PreprintPDF Available

Abstract and Figures

Bosnia and Herzegovina is among ten countries in the world with the highest mortality rate due to COVID-19 infection. Lack of lockdown, open borders, high mortality rate, no herd immunity, no vaccination plan, and strong domestic anti-vaccination movement present serious COVID-19 concerns in Bosnia and Herzegovina. In such circumstances, we set out to study if the population is willing to receive the vaccine. A cross-sectional study was conducted among 10,471 adults in Bosnia and Herzegovina to assess the attitude of participants toward COVID-19 vaccination. Using a logistic regression model, we assessed the associations of sociodemographic characteristics with vaccine rejection, reasons for vaccine hesitancy, preferred vaccine manufacturer, and information sources. Surprisingly, only 25.7% of respondents indicated they would like to get a COVID-19 vaccine, while 74.3% of respondents were either hesitant or completely rejected vaccination. The vaccine acceptance increased with increasing age, education, and income level. Major motivation of pro-vaccination behaviour was intention to achieve collective immunity (30.1%), while the leading incentive for vaccine refusal was deficiency of clinical data (30.2%). The Pfizer-BioNTech vaccine is shown to be eightfold more preferred vaccine compared to the other manufacturers. For the first time, vaccine acceptance among health care professionals has been reported, where only 39.4% of healthcare professionals expressed willingness to get vaccinated. With the high share of the population unwilling to vaccinate, governmental impotence in securing the vaccines supplies, combined with the lack of any lockdown measures suggests that Bosnia and Herzegovina is unlikely to put COVID-19 pandemic under control in near future.
Content may be subject to copyright.
Lack of lockdown, open borders, and no vaccination in sight: is Bosnia and Herzegovina a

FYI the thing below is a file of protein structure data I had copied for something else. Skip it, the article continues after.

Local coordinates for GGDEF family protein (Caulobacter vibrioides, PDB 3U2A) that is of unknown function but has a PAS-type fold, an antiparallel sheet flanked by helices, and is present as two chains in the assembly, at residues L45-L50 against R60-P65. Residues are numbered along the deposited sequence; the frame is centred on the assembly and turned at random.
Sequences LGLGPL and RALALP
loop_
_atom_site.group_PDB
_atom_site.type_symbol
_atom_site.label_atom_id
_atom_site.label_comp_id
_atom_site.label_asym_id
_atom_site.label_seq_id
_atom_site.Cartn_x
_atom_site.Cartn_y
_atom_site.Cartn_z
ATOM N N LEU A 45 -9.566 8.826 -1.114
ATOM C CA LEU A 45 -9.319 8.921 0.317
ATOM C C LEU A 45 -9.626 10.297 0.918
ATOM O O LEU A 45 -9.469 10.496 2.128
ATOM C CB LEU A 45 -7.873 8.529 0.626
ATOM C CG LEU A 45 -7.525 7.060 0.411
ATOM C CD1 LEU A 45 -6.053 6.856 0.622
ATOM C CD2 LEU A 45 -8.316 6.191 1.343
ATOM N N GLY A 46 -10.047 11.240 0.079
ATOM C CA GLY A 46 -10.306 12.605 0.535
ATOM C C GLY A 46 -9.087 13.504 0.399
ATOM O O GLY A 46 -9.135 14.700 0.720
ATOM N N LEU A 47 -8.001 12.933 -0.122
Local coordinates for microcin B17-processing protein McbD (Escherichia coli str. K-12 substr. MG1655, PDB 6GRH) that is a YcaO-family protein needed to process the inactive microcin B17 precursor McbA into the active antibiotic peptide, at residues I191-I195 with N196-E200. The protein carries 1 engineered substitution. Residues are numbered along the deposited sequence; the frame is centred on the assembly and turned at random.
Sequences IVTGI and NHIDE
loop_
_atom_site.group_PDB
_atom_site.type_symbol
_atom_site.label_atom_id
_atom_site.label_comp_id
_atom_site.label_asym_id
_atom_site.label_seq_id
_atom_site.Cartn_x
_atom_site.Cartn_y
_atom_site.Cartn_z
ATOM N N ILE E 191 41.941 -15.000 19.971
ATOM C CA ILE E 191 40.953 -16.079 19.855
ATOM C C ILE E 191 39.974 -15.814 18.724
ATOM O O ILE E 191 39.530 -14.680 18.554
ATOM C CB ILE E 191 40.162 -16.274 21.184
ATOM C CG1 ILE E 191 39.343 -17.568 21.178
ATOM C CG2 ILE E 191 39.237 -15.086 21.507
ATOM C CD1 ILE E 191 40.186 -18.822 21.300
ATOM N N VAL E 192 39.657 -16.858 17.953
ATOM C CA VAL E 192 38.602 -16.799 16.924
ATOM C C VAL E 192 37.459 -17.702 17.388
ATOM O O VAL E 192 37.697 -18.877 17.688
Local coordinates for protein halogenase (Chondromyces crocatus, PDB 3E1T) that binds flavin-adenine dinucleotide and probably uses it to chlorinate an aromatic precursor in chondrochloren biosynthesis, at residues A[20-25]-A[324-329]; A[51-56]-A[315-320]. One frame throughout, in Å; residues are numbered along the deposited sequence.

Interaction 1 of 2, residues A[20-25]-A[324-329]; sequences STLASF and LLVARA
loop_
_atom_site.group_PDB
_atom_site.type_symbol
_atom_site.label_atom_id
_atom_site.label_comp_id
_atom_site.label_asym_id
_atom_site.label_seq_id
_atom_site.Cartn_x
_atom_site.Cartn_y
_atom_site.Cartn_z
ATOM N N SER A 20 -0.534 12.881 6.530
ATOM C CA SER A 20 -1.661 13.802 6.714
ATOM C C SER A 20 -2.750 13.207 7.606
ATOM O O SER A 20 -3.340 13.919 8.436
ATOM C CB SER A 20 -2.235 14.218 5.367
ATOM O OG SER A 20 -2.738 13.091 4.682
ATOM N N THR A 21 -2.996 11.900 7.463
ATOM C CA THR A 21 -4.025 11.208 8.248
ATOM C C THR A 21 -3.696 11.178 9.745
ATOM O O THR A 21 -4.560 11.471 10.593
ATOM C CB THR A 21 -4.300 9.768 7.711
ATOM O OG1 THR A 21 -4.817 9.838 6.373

control group?
Adnan Fojnica1, Ahmed Osmanovic2, Nermin Đuzic3, Armin Fejzic4, Ensar Mekic3, Zehra
Gromilic5, Imer Muhovic3, and Amina Kurtovic-Kozaric3,6*
1Institute of Biotechnology and Biochemical Engineering, Graz University of Technology, NAWI
Graz, 8010 Graz, Austria.
2Olawell Inc., Manchester, MA 01944, USA
3International Burch University, Francuske revolucije bb, Sarajevo, Bosnia and Herzegovina
4Department of Molecular biology, University of Vienna, Universitätsring 1, 1010 Vienna,
Austria
5Institute of Biochemistry, Graz University of Technology, Petersgasse 10-12/II, 8010 Graz,
Austria.
6Department of Pathology, Cytology and Human Genetics, University Clinical Center Sarajevo,
Sarajevo, Bosnia and Herzegovina,
Correspondence:
Amina Kozaric, PhD
Professor of Genetics
Bolnicka 25, 71 000 Sarajevo, Bosnia and Herzegovina
Phone: +387 62 621 423
Email: amina.kurtovic@gmail.com
. CC-BY-ND 4.0 International licenseIt is made available under a
is the author/funder, who has granted medRxiv a license to display the preprint in perpetuity. (which was not certified by peer review) The copyright holder for this preprint this version posted March 3, 2021. ; https://doi.org/10.1101/2021.03.01.21252700doi: medRxiv preprint
NOTE: This preprint reports new research that has not been certified by peer review and should not be used to guide clinical practice.
Abstract
Bosnia and Herzegovina is among ten countries in the world with the highest mortality rate due
to COVID-19 infection. Lack of lockdown, open borders, high mortality rate, no herd immunity,
no vaccination plan, and strong domestic anti-vaccination movement present serious COVID-19
concerns in Bosnia and Herzegovina. In such circumstances, we set out to study if the population
is willing to receive the vaccine.
A cross-sectional study was conducted among 10,471 adults in Bosnia and Herzegovina to assess
the attitude of participants toward COVID-19 vaccination. Using a logistic regression model, we
assessed the associations of sociodemographic characteristics with vaccine rejection, reasons for
vaccine hesitancy, preferred vaccine manufacturer, and information sources.
Surprisingly, only 25.7% of respondents indicated they would like to get a COVID-19 vaccine,
while 74.3% of respondents were either hesitant or completely rejected vaccination. The vaccine
acceptance increased with increasing age, education, and income level. Major motivation of
pro-vaccination behaviour was intention to achieve collective immunity (30.1%), while the
leading incentive for vaccine refusal was deficiency of clinical data (30.2%). The
Pfizer-BioNTech vaccine is shown to be eightfold more preferred vaccine compared to the other
manufacturers. For the first time, vaccine acceptance among health care professionals has been
reported, where only 39.4% of healthcare professionals expressed willingness to get vaccinated.
With the high share of the population unwilling to vaccinate, governmental impotence in
securing the vaccines supplies, combined with the lack of any lockdown measures suggests that
Bosnia and Herzegovina is unlikely to put COVID-19 pandemic under control in near future.
2
. CC-BY-ND 4.0 International licenseIt is made available under a